This paper seeks to explore the potential drivers of corporate capital structure.
The paper applies both fixed effects panel models and random effects tobit models to examine this issue. A sample of 379 firms is used across the period from 1991 to 2002.
It is found that corporate characteristics (firm size, firm risk, firm growth rate, firm profitability and asset tangibility) and corporate governance characteristics (board size and outside directorships) are the main drivers of capital structure of UK firms. In addition, the results show that changing the definition of capital structure may result in changing the sign and the significance of these potential drivers.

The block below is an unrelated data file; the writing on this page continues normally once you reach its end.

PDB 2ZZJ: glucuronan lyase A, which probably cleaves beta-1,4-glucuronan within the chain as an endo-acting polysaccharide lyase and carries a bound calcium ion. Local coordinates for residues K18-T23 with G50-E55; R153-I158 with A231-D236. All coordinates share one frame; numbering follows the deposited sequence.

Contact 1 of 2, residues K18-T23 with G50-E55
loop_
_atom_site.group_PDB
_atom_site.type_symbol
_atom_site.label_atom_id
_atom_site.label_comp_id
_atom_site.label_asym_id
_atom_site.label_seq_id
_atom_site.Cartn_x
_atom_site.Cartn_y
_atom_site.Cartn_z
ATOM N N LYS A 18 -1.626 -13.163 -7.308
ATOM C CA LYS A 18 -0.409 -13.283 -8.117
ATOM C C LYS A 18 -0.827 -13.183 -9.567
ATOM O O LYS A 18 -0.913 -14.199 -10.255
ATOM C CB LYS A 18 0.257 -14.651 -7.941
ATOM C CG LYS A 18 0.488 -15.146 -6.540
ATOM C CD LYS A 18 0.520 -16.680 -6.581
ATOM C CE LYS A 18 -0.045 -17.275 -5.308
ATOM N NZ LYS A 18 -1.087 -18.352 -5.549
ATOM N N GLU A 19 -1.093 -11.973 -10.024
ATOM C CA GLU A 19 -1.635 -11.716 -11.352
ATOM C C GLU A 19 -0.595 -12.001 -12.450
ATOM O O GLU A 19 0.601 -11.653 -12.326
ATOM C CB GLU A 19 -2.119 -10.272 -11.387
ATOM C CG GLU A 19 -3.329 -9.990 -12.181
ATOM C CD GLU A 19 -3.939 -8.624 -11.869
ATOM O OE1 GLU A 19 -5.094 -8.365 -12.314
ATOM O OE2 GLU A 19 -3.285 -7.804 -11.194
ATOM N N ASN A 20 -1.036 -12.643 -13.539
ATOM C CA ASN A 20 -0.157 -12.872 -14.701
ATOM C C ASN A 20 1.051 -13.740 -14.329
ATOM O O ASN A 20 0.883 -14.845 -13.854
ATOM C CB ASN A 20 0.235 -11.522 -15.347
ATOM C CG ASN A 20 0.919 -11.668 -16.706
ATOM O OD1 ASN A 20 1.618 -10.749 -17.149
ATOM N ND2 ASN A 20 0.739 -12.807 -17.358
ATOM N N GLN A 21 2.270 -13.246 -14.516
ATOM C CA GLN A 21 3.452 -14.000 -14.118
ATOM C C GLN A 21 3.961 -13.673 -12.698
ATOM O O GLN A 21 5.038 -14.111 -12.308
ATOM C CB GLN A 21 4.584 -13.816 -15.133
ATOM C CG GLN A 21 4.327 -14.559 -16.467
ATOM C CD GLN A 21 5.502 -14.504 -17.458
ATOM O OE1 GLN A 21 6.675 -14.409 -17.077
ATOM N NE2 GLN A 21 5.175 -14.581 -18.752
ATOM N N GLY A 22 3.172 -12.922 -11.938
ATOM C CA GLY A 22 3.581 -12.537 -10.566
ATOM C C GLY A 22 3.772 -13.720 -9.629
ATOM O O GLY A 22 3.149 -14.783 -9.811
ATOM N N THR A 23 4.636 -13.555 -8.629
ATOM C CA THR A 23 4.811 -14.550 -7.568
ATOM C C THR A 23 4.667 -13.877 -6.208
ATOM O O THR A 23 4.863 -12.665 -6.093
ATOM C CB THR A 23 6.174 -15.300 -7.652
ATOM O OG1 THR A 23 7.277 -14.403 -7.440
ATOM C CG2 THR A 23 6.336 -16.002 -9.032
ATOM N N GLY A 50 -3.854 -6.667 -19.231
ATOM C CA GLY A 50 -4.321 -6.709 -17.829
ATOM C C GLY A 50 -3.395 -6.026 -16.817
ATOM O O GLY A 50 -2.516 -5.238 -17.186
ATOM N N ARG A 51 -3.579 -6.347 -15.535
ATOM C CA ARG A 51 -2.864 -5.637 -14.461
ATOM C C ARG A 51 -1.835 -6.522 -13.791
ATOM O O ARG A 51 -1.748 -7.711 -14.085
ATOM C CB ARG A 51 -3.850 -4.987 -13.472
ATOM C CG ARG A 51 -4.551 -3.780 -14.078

The paper argues that another dimension of the capital structure puzzle can be introduced which is related to the definition of capital structure used in prior studies. It is worth noting that the aim of this paper is not to provide an optimal set of factors that may affect the decision of capital structure, but to highlight the effect of the different definitions of capital structure that can be used by different studies, which makes the comparison between such studies difficult or even erroneous.
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